They have a name for this ongoing mistreatment: Dedovshchina
Dedovshchina can range from activities such as being forced to do an unrealistic number of pushups (and being beaten when you can’t) to extremely vicious forms of psychological and even sexual abuse. Some conscripts suffer for the rest of their lives due to this trauma.
Suicide during training is not uncommon. In the 2010s, the Russian Defense Ministry stopped publishing reports of violent deaths in their Armed Forces. During the last year where data was available, 2009, there were 30 such cases reported per month on average.
The government has stopped counting, but The Committee of Soldiers’ Mothers of Russia, a human rights organization, has not. They receive, on average, between 15-20 complaints of thefts, beatings, and extreme bullying every day. This number is thought to be low because most cases are not reported due to fear of reprisals.
Not surprisingly, many former Russian military personnel cite Dedovshchina as a significant source of poor morale in the ranks.
Beans, Bullets and Bad Attitudes
Consider this: Russian logistical and transportation units (the ones that handle the distribution of food, ammunition, and fuel) are primarily staffed by conscripts.
What motivation do these troops have in providing desperately-needed supplies to their much, much higher paid and better-treated comrades? It’s a recipe for disaster, and the world is watching it play out in real-time.
The ensuring apathy and dissension among the ranks have had a noticeable effect on front-line elements. Even maneuver units and airborne troops are roughly one-third comprised of conscripts.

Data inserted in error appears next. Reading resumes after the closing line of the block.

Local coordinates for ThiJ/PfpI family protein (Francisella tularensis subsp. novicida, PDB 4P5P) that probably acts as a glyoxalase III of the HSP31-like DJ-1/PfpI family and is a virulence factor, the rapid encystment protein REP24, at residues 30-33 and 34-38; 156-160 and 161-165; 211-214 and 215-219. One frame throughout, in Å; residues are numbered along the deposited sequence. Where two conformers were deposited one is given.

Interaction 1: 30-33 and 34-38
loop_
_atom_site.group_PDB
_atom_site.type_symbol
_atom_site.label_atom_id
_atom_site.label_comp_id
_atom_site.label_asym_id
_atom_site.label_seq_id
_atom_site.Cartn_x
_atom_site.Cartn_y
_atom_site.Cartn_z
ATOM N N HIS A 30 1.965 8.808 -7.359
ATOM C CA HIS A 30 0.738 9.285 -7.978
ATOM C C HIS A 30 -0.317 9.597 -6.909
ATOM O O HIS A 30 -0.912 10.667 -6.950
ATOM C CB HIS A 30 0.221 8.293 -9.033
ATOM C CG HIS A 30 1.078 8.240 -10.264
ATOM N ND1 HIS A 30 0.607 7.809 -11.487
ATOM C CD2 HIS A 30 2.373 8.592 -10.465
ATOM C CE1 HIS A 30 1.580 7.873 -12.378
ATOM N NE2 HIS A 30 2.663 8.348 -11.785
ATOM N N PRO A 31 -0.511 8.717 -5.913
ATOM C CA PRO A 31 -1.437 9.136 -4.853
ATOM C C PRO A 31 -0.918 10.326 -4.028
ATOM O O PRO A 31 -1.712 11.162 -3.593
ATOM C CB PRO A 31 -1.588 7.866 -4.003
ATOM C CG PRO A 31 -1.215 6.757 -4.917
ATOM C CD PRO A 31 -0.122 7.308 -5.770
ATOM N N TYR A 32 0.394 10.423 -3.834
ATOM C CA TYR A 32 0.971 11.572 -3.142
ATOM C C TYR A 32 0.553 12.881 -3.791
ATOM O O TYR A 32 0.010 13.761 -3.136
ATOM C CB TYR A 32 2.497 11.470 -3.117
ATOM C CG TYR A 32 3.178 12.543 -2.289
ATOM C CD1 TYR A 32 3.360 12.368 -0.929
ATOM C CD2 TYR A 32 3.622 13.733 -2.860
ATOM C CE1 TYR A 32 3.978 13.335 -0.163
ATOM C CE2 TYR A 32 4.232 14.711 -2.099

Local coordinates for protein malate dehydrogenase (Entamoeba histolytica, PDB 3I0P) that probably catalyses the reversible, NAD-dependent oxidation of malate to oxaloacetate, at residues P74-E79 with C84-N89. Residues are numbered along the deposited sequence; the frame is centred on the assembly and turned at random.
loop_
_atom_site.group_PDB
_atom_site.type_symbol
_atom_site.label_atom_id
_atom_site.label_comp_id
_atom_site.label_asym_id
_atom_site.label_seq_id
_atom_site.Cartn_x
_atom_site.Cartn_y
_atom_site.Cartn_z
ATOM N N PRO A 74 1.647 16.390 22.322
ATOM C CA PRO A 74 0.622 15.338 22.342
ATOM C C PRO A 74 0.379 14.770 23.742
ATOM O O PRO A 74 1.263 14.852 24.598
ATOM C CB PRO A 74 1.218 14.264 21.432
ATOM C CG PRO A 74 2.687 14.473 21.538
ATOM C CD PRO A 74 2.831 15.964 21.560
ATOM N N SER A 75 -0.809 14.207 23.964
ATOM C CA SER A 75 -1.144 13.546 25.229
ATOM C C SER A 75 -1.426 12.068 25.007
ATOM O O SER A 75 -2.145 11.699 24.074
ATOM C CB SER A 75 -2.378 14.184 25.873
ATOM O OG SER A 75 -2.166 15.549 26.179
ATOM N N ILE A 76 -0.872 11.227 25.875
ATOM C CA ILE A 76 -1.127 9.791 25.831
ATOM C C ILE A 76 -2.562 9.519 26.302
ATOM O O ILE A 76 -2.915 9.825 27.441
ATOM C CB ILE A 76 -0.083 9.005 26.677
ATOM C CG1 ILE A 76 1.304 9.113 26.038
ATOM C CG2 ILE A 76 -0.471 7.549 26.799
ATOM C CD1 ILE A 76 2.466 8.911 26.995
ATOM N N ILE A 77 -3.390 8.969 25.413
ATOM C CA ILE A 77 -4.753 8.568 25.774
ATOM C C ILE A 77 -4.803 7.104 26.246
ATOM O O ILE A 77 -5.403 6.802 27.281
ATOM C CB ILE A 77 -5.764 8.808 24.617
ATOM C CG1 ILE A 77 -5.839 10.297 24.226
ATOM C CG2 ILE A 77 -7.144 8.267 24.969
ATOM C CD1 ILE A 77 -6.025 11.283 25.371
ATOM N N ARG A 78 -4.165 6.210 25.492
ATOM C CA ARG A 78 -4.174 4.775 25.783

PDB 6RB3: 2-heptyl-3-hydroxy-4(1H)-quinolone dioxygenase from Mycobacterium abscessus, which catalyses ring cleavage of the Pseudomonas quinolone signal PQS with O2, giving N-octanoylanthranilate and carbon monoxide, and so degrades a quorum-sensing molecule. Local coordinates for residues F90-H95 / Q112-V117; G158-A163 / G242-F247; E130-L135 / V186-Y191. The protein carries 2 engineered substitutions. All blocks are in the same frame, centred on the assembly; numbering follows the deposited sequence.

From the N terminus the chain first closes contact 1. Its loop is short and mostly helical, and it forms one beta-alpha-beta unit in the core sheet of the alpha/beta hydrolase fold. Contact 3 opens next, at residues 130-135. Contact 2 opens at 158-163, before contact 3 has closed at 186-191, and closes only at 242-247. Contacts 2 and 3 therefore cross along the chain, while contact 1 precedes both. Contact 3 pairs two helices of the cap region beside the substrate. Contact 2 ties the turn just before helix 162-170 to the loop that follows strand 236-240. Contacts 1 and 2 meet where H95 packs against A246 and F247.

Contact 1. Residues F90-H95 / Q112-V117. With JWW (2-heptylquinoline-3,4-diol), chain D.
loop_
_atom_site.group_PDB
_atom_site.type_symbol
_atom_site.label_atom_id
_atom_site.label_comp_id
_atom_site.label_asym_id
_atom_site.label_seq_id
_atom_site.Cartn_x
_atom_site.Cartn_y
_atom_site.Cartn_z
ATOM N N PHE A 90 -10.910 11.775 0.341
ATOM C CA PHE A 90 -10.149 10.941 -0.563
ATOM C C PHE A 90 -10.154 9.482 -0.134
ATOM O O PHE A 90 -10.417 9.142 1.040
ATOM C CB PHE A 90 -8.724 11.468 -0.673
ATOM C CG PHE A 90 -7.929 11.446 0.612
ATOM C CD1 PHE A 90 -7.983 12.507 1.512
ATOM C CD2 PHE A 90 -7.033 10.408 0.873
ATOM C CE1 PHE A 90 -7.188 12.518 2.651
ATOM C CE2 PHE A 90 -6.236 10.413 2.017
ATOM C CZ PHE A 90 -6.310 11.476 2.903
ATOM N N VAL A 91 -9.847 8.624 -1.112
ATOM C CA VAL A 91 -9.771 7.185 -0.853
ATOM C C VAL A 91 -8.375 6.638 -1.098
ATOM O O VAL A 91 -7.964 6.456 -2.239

As a result, low morale has crept from support troops to front-line fighters, and it’s a serious problem.
To add insult to injury, the Kremlin denies the use of conscripts in their war effort. By Presidential decree, conscripts are not legally allowed to operate outside of Russian borders.
But they are.
To be fair, on the eve of the war, the Russian government changed thousands of conscripts to contract status to bypass their own decree.
Did I Say War?
I did, but the Kremlin won’t call their actions in Ukraine a war. They refuse to use the term, instead referring to the invasion as a “special operation.” This convenient bit of fiction allows conscripts to be used as well.
Somehow that sounds less deadly than war, but it’s not. “A rose by any other name.”
So, What Will Be the Outcome of This Low Morale?
Low morale creates particular vulnerabilities. Conscripts historically tend to have the highest casualty rates in any army. Soldiers who don’t want to fight tend to go AWOL or neglect their duties.
This can force commanders to simplify operations, and the effects of these simplified operations may not have the tactical impact intended initially.
So the war drags on, and morale gets worse yet. It’s a self-destructive downward spiral for military units, typically ending in defeat and exiting the country you initially invaded with your head hung low.